Battlefield 3 review roundup
Battlefield 3 review scores are in. Take cover!
(Page 2 of 2)
The campaign, part 3Skip to next paragraph
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"Battlefield 3's campaign isn't just a straight line, it's tactically linear," writes Arthur Gies of Joystiq. "Firefights almost always unfold the same way. This is partly due to enemy AI that often seems stuck to a six foot leash from where they initially appear, but it goes deeper than that. For all the talk of destruction and immersion, Battlefield 3's campaign is a step backward from the manic calamity of Bad Company 2. There's no more blowing holes through walls to make an alternate route. Environmental destruction is cosmetic or scripted."
The campaign is "a nice distraction, but what fans are really throwing down their $60 for is the multiplayer, which manages to marry modern FPS tropes (like the progressive unlocking of weapons and abilities) with the massive mixed-arms battles of previous Battlefield games," writes Ryan Winterhalter of 1UP.com. "Most maps are populated with an amazing assortment of helicopters, tanks, mobile anti-aircraft guns, and jets."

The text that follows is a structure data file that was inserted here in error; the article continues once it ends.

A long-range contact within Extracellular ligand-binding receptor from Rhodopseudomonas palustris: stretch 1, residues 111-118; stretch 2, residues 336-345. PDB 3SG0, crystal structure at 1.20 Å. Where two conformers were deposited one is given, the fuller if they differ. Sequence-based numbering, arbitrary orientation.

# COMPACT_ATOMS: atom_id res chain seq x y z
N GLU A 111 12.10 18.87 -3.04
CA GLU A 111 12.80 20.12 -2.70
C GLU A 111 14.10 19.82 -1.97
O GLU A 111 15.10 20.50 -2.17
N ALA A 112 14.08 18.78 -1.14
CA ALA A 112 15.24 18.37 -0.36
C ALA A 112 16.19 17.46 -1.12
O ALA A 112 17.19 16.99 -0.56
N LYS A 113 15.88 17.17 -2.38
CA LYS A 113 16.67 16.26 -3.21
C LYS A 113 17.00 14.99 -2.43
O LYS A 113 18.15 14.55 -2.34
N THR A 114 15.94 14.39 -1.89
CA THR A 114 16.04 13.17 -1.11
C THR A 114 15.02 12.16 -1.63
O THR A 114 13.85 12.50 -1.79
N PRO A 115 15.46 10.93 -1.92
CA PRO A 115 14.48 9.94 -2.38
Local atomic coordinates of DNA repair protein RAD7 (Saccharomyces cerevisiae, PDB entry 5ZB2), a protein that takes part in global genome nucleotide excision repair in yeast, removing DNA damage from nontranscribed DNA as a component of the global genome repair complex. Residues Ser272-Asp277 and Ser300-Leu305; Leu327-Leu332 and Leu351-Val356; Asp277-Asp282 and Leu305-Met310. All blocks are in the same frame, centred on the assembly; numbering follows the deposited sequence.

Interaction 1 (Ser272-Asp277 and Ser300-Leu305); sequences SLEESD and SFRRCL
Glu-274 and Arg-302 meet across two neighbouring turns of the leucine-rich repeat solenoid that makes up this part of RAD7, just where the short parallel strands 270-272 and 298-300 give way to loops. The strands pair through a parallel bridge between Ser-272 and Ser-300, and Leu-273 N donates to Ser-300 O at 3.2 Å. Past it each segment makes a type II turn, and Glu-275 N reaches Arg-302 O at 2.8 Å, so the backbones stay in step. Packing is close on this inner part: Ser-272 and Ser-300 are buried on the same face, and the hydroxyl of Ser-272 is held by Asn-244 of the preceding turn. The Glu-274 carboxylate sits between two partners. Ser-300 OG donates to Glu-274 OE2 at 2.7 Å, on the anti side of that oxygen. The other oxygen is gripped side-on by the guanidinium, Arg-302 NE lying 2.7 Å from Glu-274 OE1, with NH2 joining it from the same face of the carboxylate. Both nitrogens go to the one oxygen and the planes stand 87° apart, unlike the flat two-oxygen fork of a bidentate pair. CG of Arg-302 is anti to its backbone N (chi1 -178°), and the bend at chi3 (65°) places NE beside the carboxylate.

The multiplayer, part 2
"Nine maps are supplied on the disc, with almost all of them offering the wide, multi-faceted environments the Battlefield series has become famous for," writes Gaston of Videogamer.com. "Like the best multiplayer games," he adds, "Battlefield 3 sets a stage for you to create your own personal stories. You'll remember that time on Caspian Border when you and a friend accidentally stumbled onto a tank while driving a buggy, and won, or that bit when the squad got lucky and managed to gun down half the enemy team as they base jumped off Damavand Peak, and these individual stories will live on for months and years in conversations down the pub or when spending lazy weekend afternoons on message boards."
"There are only six co-op stages though (compared to 23 in Modern Warfare 2) and they're only playable online, via a clumsy lobby system, not locally," writes Dan Whitehead of EuroGamer. "They're also heavily scripted, with enemies appearing in the same spots at the same points in every playthrough. That's not to say they don't have appeal, though. For one thing, vehicles get a look in during some co-op play, which gives them their own flavor. The second of the missions is helicopter-based, for example, with one player piloting and the other manning the guns as you provide air support to two marine units on the ground. When it works, it's fantastically good fun. When it doesn't, it's infuriating."
The last word
"Electronic Arts has, if not explicitly then at least implicitly, suggested that Battlefield 3 would surpass Call of Duty to become the world’s pre-eminent military shooter," notes Sapieha of the Globe and Mail. "I don’t think that will happen. It’s online play is certainly a match for Activision’s powerhouse franchise, and its distinct flavour will likely earn the game plenty of converts. However, its middling campaign keeps it from offering the kind of full package for which Call of Duty games are renowned."